Coefficients for Audio Parametric Equalizers.” Presented at the 97th Convention
of the AES, San Francisco, November 1994, AES Preprint 3906.

See Also
Functions
designParamEQ | designShelvingEQ | designVarSlopeFilter

System Objects
multibandParametricEQ

More About
• “Parametric Equalizer Design”

6-9
7

Deployment

• “Functions and System Objects Supported for MATLAB Coder” on page 7-2
• “Functions and System Objects Supported for MATLAB Compiler” on page 7-4
• “Desktop Real-Time Audio Acceleration with MATLAB Coder” on page 7-6
7 Deployment

Functions and System Objects Supported for MATLAB Coder


If you have a MATLAB Coder license, you can generate C and C++ code from MATLAB
code that contains Audio System Toolbox functions and System objects. For more
information about C and C++ code generation from MATLAB code, see the MATLAB
Coder documentation. For more information about generating code from System objects,
see “System Objects in MATLAB Code Generation”.

The following Audio System Toolbox functions and System objects are supported for C
and C++ code generation from MATLAB code.

Name Remarks and Limitations


Audio I/O and Waveform Generation
audioDeviceReader “System Objects in MATLAB Code Generation”

Supports MATLAB Function block: Yes


audioDeviceWriter “System Objects in MATLAB Code Generation”

Supports MATLAB Function block: Yes


wavetableSynthesizer “System Objects in MATLAB Code Generation”

Supports MATLAB Function block: Yes


audioOscillator “System Objects in MATLAB Code Generation”

Supports MATLAB Function block: Yes


Audio Processing Algorithm Design
designVarSlopeFilter Supports MATLAB Function block: Yes
designParamEQ Supports MATLAB Function block: Yes
designShelvingEQ Supports MATLAB Function block: Yes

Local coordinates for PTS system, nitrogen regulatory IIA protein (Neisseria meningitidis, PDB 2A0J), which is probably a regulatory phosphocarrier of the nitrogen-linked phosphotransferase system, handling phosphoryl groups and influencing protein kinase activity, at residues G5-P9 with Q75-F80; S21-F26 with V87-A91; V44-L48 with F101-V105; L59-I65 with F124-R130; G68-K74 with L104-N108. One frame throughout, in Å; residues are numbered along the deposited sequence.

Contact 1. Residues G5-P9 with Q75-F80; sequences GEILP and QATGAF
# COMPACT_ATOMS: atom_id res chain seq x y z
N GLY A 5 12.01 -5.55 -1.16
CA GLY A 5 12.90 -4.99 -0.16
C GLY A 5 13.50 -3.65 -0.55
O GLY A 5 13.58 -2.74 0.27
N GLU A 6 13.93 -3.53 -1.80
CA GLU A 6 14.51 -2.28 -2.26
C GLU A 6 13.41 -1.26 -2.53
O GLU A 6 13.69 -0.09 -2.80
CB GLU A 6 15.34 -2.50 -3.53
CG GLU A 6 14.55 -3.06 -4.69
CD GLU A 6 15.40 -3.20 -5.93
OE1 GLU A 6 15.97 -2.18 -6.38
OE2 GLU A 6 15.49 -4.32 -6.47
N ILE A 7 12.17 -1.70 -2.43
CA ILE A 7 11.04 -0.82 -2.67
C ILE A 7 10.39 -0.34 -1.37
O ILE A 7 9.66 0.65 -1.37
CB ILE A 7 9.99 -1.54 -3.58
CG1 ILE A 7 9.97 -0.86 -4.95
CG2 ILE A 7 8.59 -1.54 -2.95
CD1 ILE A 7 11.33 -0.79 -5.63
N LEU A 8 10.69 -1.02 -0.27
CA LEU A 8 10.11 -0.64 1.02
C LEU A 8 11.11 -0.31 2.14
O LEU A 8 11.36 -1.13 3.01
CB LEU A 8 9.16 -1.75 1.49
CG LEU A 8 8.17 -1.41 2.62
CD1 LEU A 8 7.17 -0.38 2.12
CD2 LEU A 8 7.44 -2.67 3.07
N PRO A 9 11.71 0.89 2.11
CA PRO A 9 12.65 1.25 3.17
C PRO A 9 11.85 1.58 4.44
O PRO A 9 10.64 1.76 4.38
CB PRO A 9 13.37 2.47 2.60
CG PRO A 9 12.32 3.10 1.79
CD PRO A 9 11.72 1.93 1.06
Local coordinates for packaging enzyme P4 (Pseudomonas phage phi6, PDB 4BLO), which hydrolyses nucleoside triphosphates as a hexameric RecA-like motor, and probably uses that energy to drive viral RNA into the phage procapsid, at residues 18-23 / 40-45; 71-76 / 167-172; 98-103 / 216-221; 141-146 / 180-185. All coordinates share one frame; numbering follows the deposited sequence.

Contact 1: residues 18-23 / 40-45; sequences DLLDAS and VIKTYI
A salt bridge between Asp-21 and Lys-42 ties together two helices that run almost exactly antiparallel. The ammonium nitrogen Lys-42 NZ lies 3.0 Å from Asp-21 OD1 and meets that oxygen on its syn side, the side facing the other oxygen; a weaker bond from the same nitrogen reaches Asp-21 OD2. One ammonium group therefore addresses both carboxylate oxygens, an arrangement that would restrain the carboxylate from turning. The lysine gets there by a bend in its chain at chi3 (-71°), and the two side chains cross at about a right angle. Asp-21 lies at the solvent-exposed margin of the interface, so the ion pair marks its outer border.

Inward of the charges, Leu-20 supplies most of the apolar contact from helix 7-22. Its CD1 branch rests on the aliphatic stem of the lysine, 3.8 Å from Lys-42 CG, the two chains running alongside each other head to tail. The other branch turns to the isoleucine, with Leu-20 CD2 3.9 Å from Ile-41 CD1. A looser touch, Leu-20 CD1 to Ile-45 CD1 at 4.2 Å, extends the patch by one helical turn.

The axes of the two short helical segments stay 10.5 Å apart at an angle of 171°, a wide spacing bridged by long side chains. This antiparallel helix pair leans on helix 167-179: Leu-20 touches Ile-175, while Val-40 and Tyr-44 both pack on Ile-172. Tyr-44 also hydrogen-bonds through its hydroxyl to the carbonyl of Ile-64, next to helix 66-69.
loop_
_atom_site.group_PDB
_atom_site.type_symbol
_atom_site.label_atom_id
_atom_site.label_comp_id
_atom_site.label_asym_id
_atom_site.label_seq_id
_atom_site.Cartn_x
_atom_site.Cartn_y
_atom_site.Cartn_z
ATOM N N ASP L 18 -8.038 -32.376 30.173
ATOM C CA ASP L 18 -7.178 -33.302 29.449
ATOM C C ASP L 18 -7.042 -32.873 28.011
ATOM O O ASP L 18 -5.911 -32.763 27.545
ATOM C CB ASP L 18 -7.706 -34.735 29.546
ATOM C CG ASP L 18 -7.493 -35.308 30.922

integratedLoudness Supports MATLAB Function block: Yes
crossoverFilter “System Objects in MATLAB Code Generation”

Supports MATLAB Function block: Yes


compressor “System Objects in MATLAB Code Generation”

Supports MATLAB Function block: Yes

7-2
Functions and System Objects Supported for MATLAB Coder

Name Remarks and Limitations


expander “System Objects in MATLAB Code Generation”

Supports MATLAB Function block: Yes


noiseGate “System Objects in MATLAB Code Generation”

Supports MATLAB Function block: Yes


limiter “System Objects in MATLAB Code Generation”

Supports MATLAB Function block: Yes


multibandParametricEQ “System Objects in MATLAB Code Generation”

Supports MATLAB Function block: Yes


octaveFilter “System Objects in MATLAB Code Generation”

Supports MATLAB Function block: Yes


weightingFilter “System Objects in MATLAB Code Generation”

Supports MATLAB Function block: Yes


loudnessMeter “System Objects in MATLAB Code Generation”

Supports MATLAB Function block: No

Dynamic Memory Allocation must not be turned


off.
reverberator “System Objects in MATLAB Code Generation”

Supports MATLAB Function block: Yes


Audio Plugins
audioPluginInterface Supports MATLAB Function block: Yes
audioPluginParameter Supports MATLAB Function block: Yes
audioPlugin Supports MATLAB Function block: Yes
audioPluginSource Supports MATLAB Function block: Yes

7-3
7 Deployment

Functions and System Objects Supported for MATLAB Compiler


If you have a MATLAB Compiler license, you can generate standalone applications that
contain Audio System Toolbox functions, System objects, and classes.

The following Audio System Toolbox functions, System objects, and classes are supported
for generating standalone applications from MATLAB code.

Name Remarks and Limitations


Audio I/O and Waveform Generation
audioDeviceReader  
audioDeviceWriter  
wavetableSynthesizer  
audioOscillator  
Audio Processing Algorithm Design
designVarSlopeFilter  
designParamEQ  
designShelvingEQ  
integratedLoudness  
crossoverFilter  
compressor  
expander  
noiseGate  
limiter  
multibandParametricEQ  
octaveFilter  
weightingFilter  
loudnessMeter  
reverberator  
Simulation, Tuning, and Visualization
midiid  

7-4
Functions and System Objects Supported for MATLAB Compiler

Name Remarks and Limitations


midicontrols  
midiread  
midisync  
midicallback  
getMIDIConnections  
configureMIDI User interface not supported.
disconnectMIDI  
Audio Plugins
audioPluginInterface  
audioPluginParameter  
audioPlugin  
audioPluginSource  

7-5
7 Deployment

Desktop Real-Time Audio Acceleration with MATLAB Coder


This example shows how to accelerate a real-time audio application using C code